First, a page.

Gold prices have had quite the struggle over the past five years as the global economy has slowly recovered from the financial crisis of the late 2000s. The precious metal has posted annual losses three years in a row now, with 2015 seeing a 12% loss alone.
So as 2016 begins to take shape and investors take a look at what’s worth a buy, are we looking at a fourth year of losses? The answer is most likely.
A strong economy spells bad news for gold
Gold and other precious metals flourished during the financial crisis as they typically do when investors have lost trust in other markets. But as economies around the world, led by the United States, began recovering, gold’s high highs turned into low lows.
In 2015, gold’s struggles were largely influenced by the United State’s monetary policy and the strength of the U.S. Dollar. The dollar was on track for a 9% gain against a basket of currencies, making dollar-denominated gold expensive for holders of other currencies.
Graph source: anyoption
“The key factor for gold remains the strong dollar and that ultimately trumps all other issues including the economy and the geopolitics,” says Ross Norman, chief executive of bullion broker Sharps Pixley. And with the U.S. Federal Reserve’s first interest rate hike in almost a decade happening in December, the dollar is likely to continue to stay strong through 2016.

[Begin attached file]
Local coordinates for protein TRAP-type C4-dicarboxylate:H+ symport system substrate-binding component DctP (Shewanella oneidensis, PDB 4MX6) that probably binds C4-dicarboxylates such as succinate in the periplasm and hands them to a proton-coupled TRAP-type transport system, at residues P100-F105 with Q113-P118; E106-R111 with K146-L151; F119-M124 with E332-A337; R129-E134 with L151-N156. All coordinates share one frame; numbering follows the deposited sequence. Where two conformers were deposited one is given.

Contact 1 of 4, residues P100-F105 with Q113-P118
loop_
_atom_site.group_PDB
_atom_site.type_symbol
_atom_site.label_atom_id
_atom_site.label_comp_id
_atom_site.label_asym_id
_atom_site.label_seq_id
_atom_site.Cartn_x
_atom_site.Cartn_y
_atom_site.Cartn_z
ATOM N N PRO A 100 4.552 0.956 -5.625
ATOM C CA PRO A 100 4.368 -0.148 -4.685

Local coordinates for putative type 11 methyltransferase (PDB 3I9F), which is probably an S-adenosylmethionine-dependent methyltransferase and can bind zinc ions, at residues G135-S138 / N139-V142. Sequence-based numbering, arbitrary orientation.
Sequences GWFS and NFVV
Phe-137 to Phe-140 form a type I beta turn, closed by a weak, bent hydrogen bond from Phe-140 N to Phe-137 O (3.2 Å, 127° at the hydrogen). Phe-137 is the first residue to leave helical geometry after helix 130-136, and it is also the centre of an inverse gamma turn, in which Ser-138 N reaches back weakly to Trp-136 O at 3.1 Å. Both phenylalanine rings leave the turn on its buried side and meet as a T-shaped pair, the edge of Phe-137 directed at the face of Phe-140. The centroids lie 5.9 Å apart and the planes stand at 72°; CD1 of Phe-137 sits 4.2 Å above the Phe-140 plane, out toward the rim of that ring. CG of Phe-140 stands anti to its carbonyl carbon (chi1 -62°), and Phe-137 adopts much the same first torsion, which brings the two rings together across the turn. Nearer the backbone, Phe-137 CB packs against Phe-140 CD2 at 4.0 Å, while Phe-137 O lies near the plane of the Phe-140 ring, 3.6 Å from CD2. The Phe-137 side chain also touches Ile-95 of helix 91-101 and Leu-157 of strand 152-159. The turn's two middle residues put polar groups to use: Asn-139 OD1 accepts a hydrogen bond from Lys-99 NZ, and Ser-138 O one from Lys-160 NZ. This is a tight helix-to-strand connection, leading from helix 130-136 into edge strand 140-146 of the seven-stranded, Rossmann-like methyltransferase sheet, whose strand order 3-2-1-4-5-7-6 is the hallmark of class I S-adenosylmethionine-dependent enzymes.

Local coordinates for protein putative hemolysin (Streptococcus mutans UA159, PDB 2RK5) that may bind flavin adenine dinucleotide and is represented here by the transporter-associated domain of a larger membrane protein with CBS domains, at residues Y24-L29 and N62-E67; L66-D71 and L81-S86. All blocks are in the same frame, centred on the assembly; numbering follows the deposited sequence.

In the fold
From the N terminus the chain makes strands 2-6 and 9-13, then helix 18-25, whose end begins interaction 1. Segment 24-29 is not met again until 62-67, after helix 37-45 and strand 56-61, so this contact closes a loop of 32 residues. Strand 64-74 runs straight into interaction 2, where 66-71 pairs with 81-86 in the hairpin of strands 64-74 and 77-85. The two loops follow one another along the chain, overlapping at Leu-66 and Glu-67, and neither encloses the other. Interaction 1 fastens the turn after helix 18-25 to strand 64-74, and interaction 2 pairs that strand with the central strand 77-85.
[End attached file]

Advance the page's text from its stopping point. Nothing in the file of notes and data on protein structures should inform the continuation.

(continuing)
Goldcorp’s new CEO not bullish
David Garofalo, who takes over as CEO of the world’s most valuable gold miner, isn’t planning on a comeback year for gold in 2016. Because gold’s perceived value comes when other investments produce little or no yield in real terms, its value diminishes when those competing assets begin to offer better payouts, whether in the form of dividends, interest or simple growth value.
“Right now, gold prices reflect the reality that real interest rates have nowhere else to go but up,” says Garofalo. “Gold prices over the next couple of years may struggle because of the reality of the interest-rate environment.
“I wouldn’t think there will be a rebound [in 2016] to be honest with you,” he adds. “Particularly in the base metals space, we probably have got a couple of years of grinding ahead of us.”
What investors can do
If you’re still interested in the contrarian value of gold versus other markets, don’t despair. The first trading day of the year proved to be a difficult one for U.S. stocks. With many downgrades, especially in the tech sector, it seems as if equities may also have a difficult year ahead, which could potentially ease gold’s losses somewhat. Furthermore, U.S. stocks have been in a bull market for six years now, one of the longest periods in its history. Worries that a bear market may begin any time now could signal an uptick in gold prices, even if just for a little while. Over the long term, there will more than likely be better days for gold. And while there may still be room to drop for the precious metal, it wouldn’t be a bad idea to buy some on the way down to diversify against uncertainty in equities.